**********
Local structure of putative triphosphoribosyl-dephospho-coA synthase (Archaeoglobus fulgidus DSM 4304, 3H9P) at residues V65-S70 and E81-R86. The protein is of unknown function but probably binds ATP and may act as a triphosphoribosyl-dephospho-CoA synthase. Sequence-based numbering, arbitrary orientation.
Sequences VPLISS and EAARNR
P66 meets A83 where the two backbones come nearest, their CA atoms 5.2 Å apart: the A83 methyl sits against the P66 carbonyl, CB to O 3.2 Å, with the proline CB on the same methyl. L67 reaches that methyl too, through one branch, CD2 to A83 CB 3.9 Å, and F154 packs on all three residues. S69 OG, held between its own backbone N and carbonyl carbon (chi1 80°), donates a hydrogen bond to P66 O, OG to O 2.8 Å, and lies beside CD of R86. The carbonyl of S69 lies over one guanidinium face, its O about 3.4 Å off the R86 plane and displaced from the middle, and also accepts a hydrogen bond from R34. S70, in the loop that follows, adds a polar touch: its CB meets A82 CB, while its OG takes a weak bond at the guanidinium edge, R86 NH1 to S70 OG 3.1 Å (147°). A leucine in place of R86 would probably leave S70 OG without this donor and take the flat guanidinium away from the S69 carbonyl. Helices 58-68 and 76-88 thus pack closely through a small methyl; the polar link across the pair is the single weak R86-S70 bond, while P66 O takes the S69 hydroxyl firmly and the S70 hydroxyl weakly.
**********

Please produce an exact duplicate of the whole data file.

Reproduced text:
Local structure of putative triphosphoribosyl-dephospho-coA synthase (Archaeoglobus fulgidus DSM 4304, 3H9P) at residues V65-S70 and E81-R86. The protein is of unknown function but probably binds ATP and may act as a triphosphoribosyl-dephospho-CoA synthase. Sequence-based numbering, arbitrary orientation.
Sequences VPLISS and EAARNR
P66 meets A83 where the two backbones come nearest, their CA atoms 5.2 Å apart: the A83 methyl sits against the P66 carbonyl, CB to O 3.2 Å, with the proline CB on the same methyl. L67 reaches that methyl too, through one branch, CD2 to A83 CB 3.9 Å, and F154 packs on all three residues. S69 OG, held between its own backbone N and carbonyl carbon (chi1 80°), donates a hydrogen bond to P66 O, OG to O 2.8 Å, and lies beside CD of R86. The carbonyl of S69 lies over one guanidinium face, its O about 3.4 Å off the R86 plane and displaced from the middle, and also accepts a hydrogen bond from R34. S70, in the loop that follows, adds a polar touch: its CB meets A82 CB, while its OG takes a weak bond at the guanidinium edge, R86 NH1 to S70 OG 3.1 Å (147°). A leucine in place of R86 would probably leave S70 OG without this donor and take the flat guanidinium away from the S69 carbonyl. Helices 58-68 and 76-88 thus pack closely through a small methyl; the polar link across the pair is the single weak R86-S70 bond, while P66 O takes the S69 hydroxyl firmly and the S70 hydroxyl weakly.